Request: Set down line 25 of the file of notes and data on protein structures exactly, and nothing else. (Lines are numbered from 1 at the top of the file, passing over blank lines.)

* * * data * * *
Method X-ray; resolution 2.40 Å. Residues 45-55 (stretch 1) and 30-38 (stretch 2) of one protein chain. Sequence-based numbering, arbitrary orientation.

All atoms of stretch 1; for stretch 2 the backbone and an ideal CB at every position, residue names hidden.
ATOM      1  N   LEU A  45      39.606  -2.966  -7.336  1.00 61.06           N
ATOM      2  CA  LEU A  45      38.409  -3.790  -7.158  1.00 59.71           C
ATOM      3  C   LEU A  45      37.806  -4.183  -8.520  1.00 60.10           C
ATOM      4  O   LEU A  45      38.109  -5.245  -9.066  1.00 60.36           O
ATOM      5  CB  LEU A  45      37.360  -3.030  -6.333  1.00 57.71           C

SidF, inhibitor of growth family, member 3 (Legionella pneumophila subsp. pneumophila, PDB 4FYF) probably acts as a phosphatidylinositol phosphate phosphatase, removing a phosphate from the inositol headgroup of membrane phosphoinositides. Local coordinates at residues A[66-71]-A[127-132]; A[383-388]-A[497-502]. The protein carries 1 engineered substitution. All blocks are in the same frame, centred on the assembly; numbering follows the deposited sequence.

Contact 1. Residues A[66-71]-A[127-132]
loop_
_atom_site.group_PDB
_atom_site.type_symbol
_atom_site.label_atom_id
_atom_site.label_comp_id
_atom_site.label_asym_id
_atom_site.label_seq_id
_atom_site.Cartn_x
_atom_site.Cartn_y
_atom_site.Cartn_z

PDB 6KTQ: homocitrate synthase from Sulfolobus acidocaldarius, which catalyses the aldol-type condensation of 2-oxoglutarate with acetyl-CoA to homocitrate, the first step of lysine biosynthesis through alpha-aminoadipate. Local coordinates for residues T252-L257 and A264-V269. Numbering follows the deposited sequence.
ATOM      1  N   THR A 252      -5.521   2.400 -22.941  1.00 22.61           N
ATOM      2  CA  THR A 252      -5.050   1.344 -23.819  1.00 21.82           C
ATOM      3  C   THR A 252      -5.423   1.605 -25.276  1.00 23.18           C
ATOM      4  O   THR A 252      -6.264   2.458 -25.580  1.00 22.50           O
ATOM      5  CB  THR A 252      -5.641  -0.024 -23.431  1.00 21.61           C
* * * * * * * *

ATOM      5  CB  THR A 252      -5.641  -0.024 -23.431  1.00 21.61           C